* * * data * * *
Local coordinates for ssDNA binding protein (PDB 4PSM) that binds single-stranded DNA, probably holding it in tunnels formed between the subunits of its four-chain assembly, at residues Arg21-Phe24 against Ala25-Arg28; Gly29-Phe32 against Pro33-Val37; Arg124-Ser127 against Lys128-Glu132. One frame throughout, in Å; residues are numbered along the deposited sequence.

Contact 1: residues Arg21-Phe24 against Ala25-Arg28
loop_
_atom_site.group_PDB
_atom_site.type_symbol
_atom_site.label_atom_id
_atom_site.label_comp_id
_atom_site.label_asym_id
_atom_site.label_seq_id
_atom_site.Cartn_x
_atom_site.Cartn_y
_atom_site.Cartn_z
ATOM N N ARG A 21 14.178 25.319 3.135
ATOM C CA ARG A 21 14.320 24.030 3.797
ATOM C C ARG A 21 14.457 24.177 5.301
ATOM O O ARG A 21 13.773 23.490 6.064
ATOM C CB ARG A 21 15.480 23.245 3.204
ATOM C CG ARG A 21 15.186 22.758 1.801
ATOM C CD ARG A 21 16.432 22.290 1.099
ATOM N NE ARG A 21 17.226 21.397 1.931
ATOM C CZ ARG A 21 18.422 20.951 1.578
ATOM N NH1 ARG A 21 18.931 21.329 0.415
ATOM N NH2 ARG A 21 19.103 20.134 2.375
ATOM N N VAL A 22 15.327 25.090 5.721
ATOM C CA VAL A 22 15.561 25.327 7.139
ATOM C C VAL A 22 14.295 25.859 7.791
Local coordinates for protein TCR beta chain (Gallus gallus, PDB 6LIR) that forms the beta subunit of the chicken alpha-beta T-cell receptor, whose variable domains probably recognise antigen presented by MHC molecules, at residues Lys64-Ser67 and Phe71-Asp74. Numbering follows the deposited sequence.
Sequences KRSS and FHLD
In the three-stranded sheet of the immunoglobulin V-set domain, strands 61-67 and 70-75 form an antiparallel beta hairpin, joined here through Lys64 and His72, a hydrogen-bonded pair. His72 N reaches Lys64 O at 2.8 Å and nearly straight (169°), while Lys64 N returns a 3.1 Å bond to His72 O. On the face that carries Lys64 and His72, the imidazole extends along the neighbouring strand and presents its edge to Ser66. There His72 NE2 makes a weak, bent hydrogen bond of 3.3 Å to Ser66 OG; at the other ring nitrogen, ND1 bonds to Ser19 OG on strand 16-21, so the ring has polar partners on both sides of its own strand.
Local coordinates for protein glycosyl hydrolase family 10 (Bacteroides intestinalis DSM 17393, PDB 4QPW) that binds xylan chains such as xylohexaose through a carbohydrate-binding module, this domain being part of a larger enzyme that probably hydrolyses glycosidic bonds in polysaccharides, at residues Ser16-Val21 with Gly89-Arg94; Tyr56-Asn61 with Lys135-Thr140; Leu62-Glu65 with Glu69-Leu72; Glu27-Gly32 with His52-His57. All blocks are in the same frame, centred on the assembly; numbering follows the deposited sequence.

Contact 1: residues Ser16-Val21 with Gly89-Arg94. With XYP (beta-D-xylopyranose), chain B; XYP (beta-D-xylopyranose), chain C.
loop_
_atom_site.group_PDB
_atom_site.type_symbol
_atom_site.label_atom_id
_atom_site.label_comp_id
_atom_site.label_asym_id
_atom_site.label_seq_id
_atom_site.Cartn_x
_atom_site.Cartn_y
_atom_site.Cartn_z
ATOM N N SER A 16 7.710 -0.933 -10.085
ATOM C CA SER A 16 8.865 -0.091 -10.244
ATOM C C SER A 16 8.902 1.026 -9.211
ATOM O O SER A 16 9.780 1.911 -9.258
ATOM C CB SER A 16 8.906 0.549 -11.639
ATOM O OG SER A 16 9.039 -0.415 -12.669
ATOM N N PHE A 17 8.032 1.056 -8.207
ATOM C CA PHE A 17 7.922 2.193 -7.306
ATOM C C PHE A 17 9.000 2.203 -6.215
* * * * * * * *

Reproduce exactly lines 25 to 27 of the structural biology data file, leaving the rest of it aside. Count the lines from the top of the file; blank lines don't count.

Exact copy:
ATOM C CA VAL A 22 15.561 25.327 7.139
ATOM C C VAL A 22 14.295 25.859 7.791
Local coordinates for protein TCR beta chain (Gallus gallus, PDB 6LIR) that forms the beta subunit of the chicken alpha-beta T-cell receptor, whose variable domains probably recognise antigen presented by MHC molecules, at residues Lys64-Ser67 and Phe71-Asp74. Numbering follows the deposited sequence.